Where is the quote that states Emily killed Homer in "A Rose for Emily" and why does it create violence?

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In part 3 of "A Rose for Emily", the the townsfolk voice narrator explains that, a short time after the death of Emily's father, she had come into the acquaintance of a construction foreman from  the northern states named Homer Barron . Homer was younger than Emily,...

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In part 3 of "A Rose for Emily", the the townsfolk voice narrator explains that, a short time after the death of Emily's father, she had come into the acquaintance of a construction foreman from  the northern states named Homer Barron. Homer was younger than Emily, brash, swarthy and uncouth, by the standards that Emily was raised under. More telling is the fact that he is clearly a drifter that goes from town to town. All of these details made it look extremely strange that, of all people, Emily would have let herself accept this sort of man as her companion. 

The narrative also says that there were two instances when the people were feeling openly sorry for Emily: after the death of her father, and after the apparent desertion of Homer Barron right when everyone though she had finally found her first "beau".

The narrator says, that

a year after they had begun to say "Poor Emily" and while the two cousins were visiting her...

Emily boldly shows up at the chemist's and says the words "I would like some poison".

While the scene itself is passive enough, the aggression (or violence) that your question may be referring to is the way in which the atmosphere changes at the chemist's shop when he asks Emily, albeit nicely, the purpose of her buying the poison.

Emily, her haughty, genteel Southern ego ever present in every action, openly shows her dislike at being questioned by others. After stating that she just wants "the best they have", and that she did not care which kind, the druggist makes an allusion to the fact that his poisons can kill "anything up to an elephant".

Emily, always one step ahead, asks specifically for arsenic, and wants reassurance on its effectiveness. This is the part where things become awkward. The urgency in Emily's request almost illustrates her inner anger and resentment. We still do not know what has happened, or what she needs the poison for, but the rest of the scene speaks volumes of what would happen when that poison reaches the hands of Emily. Still, she had to answer the chemist's request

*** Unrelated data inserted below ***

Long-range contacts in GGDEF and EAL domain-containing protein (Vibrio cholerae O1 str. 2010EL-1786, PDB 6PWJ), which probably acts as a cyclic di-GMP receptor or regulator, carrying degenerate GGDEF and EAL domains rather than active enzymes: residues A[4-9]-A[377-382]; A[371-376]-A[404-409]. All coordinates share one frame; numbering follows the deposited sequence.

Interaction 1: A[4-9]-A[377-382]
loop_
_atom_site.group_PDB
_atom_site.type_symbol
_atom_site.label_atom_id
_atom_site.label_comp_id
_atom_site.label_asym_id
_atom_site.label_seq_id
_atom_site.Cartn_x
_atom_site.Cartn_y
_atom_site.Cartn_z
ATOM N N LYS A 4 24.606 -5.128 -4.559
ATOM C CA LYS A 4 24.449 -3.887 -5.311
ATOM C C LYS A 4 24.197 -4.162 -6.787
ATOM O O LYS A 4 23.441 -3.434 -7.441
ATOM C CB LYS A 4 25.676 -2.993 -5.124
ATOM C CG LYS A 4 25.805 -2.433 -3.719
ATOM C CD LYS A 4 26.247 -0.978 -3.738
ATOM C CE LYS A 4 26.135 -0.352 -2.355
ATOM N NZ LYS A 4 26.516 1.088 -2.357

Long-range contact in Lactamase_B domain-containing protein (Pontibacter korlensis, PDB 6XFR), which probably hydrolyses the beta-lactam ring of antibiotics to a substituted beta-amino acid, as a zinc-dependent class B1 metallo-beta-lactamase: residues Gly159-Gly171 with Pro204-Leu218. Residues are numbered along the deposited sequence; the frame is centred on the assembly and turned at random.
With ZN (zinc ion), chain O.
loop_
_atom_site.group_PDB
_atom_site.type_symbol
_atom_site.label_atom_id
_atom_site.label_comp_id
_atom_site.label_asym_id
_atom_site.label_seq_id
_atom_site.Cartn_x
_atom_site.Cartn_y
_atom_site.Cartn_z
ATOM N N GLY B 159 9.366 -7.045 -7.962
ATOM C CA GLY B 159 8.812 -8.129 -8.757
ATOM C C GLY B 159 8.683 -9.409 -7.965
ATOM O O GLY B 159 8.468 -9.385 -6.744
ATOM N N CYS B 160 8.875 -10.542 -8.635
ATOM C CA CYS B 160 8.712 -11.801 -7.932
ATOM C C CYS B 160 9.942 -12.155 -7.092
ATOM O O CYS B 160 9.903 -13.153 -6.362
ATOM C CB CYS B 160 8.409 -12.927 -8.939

But the law requires you to tell what you are going to use it for.

Miss Emily just stared at him, her head tilted back in order to look him eye for eye, until he looked away and went and got the arsenic and wrapped it up.

This eye to eye showdown resembles a typical duel, or a shootout, between two rivals. In this case, we can clearly see who dominated who. This is what elicits the violent undertone of this specific moment.

The fact that this incident is even public knowledge (the townsfolk narrator is telling us all about it) shows that, at some point (before or after Emily's death), the poor chemist must have imagined that something bad would come out of this transaction, and told the people about it. 

Back to the story, the chemist ends up obliging to Emily and sends the poison over to her home. 

Juxtaposing two different scenes in one same paragraph, the narrative immediately switches to the moment that Emily opens the package, as it is delivered to her. Just as if she were answering the question the chemist had just asked on "what she is going to use it for", we see that Emily reads the package and, under the skull and bones that symbolize the deadly nature of the product, there are written words which read "FOR RATS".

A clear allusion to Homer Barron himself, the "violence" in this scene, once again, is passive-aggressive in that we know what the purchase of the poison entails: her emotions at the time, the potential acts of Homer, her want for revenge, her contempt for him, and the eventual consequence that will come as a result of the use of the substance. 

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